When Holliday plays a part of Incantations from the Popol Vuh, a section about dawn features slow, peaceful sounds to represent dawn in a steamy rain forest in the Guatemalan jungle. As the sun comes up, the music brightens. For the sacred Mayan ball game, the notes become quick and competitive.

Holliday’s research for such compositions takes him to many parts of the world. On his office wall, photographs taken at Tikal and Antigua in Guatamala, Palenque in Mexico, Shigatse in Tibet, Machu Picchu in Peru, Tarquinia in Italy, and Bankok in Thailand, as well as in Budapest and other places, provide a travelogue of his research. He has won grants from such places as the International Research and Exchanges Board, the Educational Foundation, and the American Society of Composers, Authors, and Publishers (ASCAP), and awards from various musical and educational organizations, including the Virginia Music Teachers Association and the New Music Delaware Contemporary Music Festival. He was a finalist in the Aliénor Harpsichord Award Competition and a commissioned composer for that event in 2001-2002.

In the spring of 2000, Holliday took research leave to go to Hawaii, where he studied the sounds, scales, and unusual rhythm of the gamelan and played in a gamelan ensemble from Bali and Indonesia. A gamelan ensemble is made up mainly of tuned percussion instruments, such as gongs, bronze kettles, bronze xylophones, drums, and cymbals. Holliday also researched the folklore of some Hawaiian islands and composed Hawaiiana for four-hands piano. The piece has six movements based on the stories of different islands. In one story, Haleakala slowed the sun so his mother’s tapa cloth could dry. Another story involves a cliff gravesite on the Island of Lanai. The legend is that a Hawaiian warrior hid his wife in a cave for safety during battle. When the cave flooded, she drowned. The warrior buried her atop the cliff, then threw himself off in despair.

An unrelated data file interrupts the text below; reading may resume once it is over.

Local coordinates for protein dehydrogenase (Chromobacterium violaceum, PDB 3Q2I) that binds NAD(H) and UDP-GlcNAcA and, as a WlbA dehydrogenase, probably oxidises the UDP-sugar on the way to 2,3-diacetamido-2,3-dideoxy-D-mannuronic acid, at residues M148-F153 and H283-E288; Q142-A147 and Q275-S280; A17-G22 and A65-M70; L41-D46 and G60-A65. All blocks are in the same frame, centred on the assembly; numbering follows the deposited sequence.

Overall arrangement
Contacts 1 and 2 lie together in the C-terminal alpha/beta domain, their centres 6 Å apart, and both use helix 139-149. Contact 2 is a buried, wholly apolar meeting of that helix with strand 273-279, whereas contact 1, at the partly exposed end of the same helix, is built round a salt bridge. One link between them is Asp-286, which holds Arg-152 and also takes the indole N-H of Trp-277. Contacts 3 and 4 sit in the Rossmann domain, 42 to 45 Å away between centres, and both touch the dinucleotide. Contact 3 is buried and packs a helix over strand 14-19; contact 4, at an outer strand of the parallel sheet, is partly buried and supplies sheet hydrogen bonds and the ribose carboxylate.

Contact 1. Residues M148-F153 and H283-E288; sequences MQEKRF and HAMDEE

“Most of my pieces in the last 10 years have been based on some story, a person’s life, or a culture different from mine,” Holliday says. “But I do still write abstract pieces without any connection to stories or an extra-musical program. One was the toccata for harpsichord for the Aliénor harpsichord competition in 2002.” A toccata allows a display of virtuosity in the art of touching the keyboard. Abstract music often comes to Holliday as he improvises at the keyboard. “As Stravinsky said, ‘Fingers are great note finders’,” Holliday says.

Musical pieces sometimes change purpose even during composition. “The last piece I wrote started out as the slow movement for a piano sonata for a performer who records my work. Then September 11 happened and it became Remembrance for Those Whose Life Was Taken September 11, 2001. In that way, the piece took on an extra-musical connotation.

“Once we have gone past the anger, bitterness, and hatefulness, it’s a threnody, or dirge, in memory of all the good things those people were to their families and friends,” Holliday says. “It’s very loving.”

Besides his 18 published musical compositions, Holliday also has done scholarly research for publication, such as his book, Reproducing Pianos Past and Present, which has been reprinted. A reproducing piano resembles the player piano, but it also reproduces the pedals for loudness, softness, and other subtleties of music. Holliday became interested in the instrument after seeing one in the Deutsche Museum in Munich. “The sound was so musical and expressive, even though the person who recorded it had been dead half a century,” Holliday says.